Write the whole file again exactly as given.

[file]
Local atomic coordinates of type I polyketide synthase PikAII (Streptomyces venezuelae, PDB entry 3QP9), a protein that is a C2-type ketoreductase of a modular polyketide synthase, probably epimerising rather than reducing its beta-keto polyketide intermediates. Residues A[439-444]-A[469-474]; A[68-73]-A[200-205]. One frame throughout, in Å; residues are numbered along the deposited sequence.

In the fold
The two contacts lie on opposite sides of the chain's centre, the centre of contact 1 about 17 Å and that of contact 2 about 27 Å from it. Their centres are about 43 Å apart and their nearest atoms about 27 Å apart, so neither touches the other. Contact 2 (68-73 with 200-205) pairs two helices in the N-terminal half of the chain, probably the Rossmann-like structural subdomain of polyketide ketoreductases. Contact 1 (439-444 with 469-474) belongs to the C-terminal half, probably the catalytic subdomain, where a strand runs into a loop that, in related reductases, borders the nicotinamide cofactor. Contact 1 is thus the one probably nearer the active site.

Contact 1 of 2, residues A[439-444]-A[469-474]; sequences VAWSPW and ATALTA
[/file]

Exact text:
Local atomic coordinates of type I polyketide synthase PikAII (Streptomyces venezuelae, PDB entry 3QP9), a protein that is a C2-type ketoreductase of a modular polyketide synthase, probably epimerising rather than reducing its beta-keto polyketide intermediates. Residues A[439-444]-A[469-474]; A[68-73]-A[200-205]. One frame throughout, in Å; residues are numbered along the deposited sequence.

In the fold
The two contacts lie on opposite sides of the chain's centre, the centre of contact 1 about 17 Å and that of contact 2 about 27 Å from it. Their centres are about 43 Å apart and their nearest atoms about 27 Å apart, so neither touches the other. Contact 2 (68-73 with 200-205) pairs two helices in the N-terminal half of the chain, probably the Rossmann-like structural subdomain of polyketide ketoreductases. Contact 1 (439-444 with 469-474) belongs to the C-terminal half, probably the catalytic subdomain, where a strand runs into a loop that, in related reductases, borders the nicotinamide cofactor. Contact 1 is thus the one probably nearer the active site.

Contact 1 of 2, residues A[439-444]-A[469-474]; sequences VAWSPW and ATALTA